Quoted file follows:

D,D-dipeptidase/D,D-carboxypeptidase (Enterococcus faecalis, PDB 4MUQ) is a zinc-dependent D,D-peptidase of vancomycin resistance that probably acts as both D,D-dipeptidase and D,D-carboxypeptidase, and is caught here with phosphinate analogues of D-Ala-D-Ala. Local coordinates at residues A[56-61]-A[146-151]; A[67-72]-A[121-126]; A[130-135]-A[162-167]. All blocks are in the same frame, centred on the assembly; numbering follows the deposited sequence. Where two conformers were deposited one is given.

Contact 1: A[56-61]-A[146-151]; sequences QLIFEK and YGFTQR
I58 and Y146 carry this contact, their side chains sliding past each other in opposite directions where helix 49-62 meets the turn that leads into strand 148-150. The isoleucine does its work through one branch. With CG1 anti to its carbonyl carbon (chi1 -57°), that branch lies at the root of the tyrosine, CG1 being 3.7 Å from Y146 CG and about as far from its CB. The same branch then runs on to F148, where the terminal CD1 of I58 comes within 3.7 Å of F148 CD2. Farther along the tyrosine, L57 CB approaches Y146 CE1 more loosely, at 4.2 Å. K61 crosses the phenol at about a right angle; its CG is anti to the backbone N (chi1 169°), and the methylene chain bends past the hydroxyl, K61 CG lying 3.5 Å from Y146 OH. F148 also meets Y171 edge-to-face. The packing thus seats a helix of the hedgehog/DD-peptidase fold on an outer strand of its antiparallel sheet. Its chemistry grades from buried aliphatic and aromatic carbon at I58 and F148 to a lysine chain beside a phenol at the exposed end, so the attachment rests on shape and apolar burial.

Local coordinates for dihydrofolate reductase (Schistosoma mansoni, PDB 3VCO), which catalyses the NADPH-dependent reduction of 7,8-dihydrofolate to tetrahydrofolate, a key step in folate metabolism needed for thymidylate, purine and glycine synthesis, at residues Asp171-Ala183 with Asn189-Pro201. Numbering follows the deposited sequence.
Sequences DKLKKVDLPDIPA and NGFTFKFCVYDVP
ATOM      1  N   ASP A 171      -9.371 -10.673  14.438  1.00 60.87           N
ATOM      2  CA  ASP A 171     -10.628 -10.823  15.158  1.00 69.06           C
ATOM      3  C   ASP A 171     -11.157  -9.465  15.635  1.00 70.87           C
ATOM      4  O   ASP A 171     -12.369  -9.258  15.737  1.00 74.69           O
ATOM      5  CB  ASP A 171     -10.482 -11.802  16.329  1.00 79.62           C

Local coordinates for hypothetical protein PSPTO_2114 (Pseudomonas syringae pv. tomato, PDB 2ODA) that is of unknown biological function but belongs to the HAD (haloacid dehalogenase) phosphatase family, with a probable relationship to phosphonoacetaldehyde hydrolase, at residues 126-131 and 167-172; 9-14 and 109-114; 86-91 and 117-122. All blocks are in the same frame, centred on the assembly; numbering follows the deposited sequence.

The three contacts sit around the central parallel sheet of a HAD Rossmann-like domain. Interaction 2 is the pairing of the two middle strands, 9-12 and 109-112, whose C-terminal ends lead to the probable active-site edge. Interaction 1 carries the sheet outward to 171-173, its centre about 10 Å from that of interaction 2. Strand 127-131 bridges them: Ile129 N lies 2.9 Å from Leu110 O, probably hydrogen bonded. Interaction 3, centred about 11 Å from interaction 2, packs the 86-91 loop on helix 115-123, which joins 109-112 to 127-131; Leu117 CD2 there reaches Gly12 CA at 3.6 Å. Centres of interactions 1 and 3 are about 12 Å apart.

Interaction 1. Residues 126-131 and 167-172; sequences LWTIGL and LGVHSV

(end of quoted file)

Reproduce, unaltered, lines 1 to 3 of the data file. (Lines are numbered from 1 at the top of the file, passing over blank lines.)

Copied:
D,D-dipeptidase/D,D-carboxypeptidase (Enterococcus faecalis, PDB 4MUQ) is a zinc-dependent D,D-peptidase of vancomycin resistance that probably acts as both D,D-dipeptidase and D,D-carboxypeptidase, and is caught here with phosphinate analogues of D-Ala-D-Ala. Local coordinates at residues A[56-61]-A[146-151]; A[67-72]-A[121-126]; A[130-135]-A[162-167]. All blocks are in the same frame, centred on the assembly; numbering follows the deposited sequence. Where two conformers were deposited one is given.

Contact 1: A[56-61]-A[146-151]; sequences QLIFEK and YGFTQR
I58 and Y146 carry this contact, their side chains sliding past each other in opposite directions where helix 49-62 meets the turn that leads into strand 148-150. The isoleucine does its work through one branch. With CG1 anti to its carbonyl carbon (chi1 -57°), that branch lies at the root of the tyrosine, CG1 being 3.7 Å from Y146 CG and about as far from its CB. The same branch then runs on to F148, where the terminal CD1 of I58 comes within 3.7 Å of F148 CD2. Farther along the tyrosine, L57 CB approaches Y146 CE1 more loosely, at 4.2 Å. K61 crosses the phenol at about a right angle; its CG is anti to the backbone N (chi1 169°), and the methylene chain bends past the hydroxyl, K61 CG lying 3.5 Å from Y146 OH. F148 also meets Y171 edge-to-face. The packing thus seats a helix of the hedgehog/DD-peptidase fold on an outer strand of its antiparallel sheet. Its chemistry grades from buried aliphatic and aromatic carbon at I58 and F148 to a lysine chain beside a phenol at the exposed end, so the attachment rests on shape and apolar burial.